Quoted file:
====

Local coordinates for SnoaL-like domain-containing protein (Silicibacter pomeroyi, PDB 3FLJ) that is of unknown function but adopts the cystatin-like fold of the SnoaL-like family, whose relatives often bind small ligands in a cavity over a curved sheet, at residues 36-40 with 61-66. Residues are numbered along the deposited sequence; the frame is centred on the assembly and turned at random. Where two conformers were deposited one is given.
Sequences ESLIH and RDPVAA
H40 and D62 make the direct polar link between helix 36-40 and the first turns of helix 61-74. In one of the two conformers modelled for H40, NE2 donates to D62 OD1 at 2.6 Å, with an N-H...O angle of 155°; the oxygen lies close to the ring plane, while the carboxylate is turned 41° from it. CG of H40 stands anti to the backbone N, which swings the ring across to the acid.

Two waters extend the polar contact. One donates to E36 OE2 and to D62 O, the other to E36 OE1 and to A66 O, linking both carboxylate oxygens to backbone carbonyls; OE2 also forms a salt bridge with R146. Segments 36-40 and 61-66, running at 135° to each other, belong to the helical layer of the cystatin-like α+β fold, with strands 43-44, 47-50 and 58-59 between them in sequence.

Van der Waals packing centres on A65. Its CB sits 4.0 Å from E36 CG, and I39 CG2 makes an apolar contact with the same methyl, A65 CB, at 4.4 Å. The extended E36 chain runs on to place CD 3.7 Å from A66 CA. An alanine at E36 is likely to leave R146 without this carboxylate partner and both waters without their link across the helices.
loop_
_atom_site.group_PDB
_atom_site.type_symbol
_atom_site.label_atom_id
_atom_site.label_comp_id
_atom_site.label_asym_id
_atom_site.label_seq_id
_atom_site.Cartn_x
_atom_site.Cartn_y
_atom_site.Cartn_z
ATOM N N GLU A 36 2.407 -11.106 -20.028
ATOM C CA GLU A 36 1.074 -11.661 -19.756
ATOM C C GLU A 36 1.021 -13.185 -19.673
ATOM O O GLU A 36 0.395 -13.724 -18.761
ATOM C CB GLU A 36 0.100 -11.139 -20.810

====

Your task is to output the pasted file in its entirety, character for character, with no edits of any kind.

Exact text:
Local coordinates for SnoaL-like domain-containing protein (Silicibacter pomeroyi, PDB 3FLJ) that is of unknown function but adopts the cystatin-like fold of the SnoaL-like family, whose relatives often bind small ligands in a cavity over a curved sheet, at residues 36-40 with 61-66. Residues are numbered along the deposited sequence; the frame is centred on the assembly and turned at random. Where two conformers were deposited one is given.
Sequences ESLIH and RDPVAA
H40 and D62 make the direct polar link between helix 36-40 and the first turns of helix 61-74. In one of the two conformers modelled for H40, NE2 donates to D62 OD1 at 2.6 Å, with an N-H...O angle of 155°; the oxygen lies close to the ring plane, while the carboxylate is turned 41° from it. CG of H40 stands anti to the backbone N, which swings the ring across to the acid.

Two waters extend the polar contact. One donates to E36 OE2 and to D62 O, the other to E36 OE1 and to A66 O, linking both carboxylate oxygens to backbone carbonyls; OE2 also forms a salt bridge with R146. Segments 36-40 and 61-66, running at 135° to each other, belong to the helical layer of the cystatin-like α+β fold, with strands 43-44, 47-50 and 58-59 between them in sequence.

Van der Waals packing centres on A65. Its CB sits 4.0 Å from E36 CG, and I39 CG2 makes an apolar contact with the same methyl, A65 CB, at 4.4 Å. The extended E36 chain runs on to place CD 3.7 Å from A66 CA. An alanine at E36 is likely to leave R146 without this carboxylate partner and both waters without their link across the helices.
loop_
_atom_site.group_PDB
_atom_site.type_symbol
_atom_site.label_atom_id
_atom_site.label_comp_id
_atom_site.label_asym_id
_atom_site.label_seq_id
_atom_site.Cartn_x
_atom_site.Cartn_y
_atom_site.Cartn_z
ATOM N N GLU A 36 2.407 -11.106 -20.028
ATOM C CA GLU A 36 1.074 -11.661 -19.756
ATOM C C GLU A 36 1.021 -13.185 -19.673
ATOM O O GLU A 36 0.395 -13.724 -18.761
ATOM C CB GLU A 36 0.100 -11.139 -20.810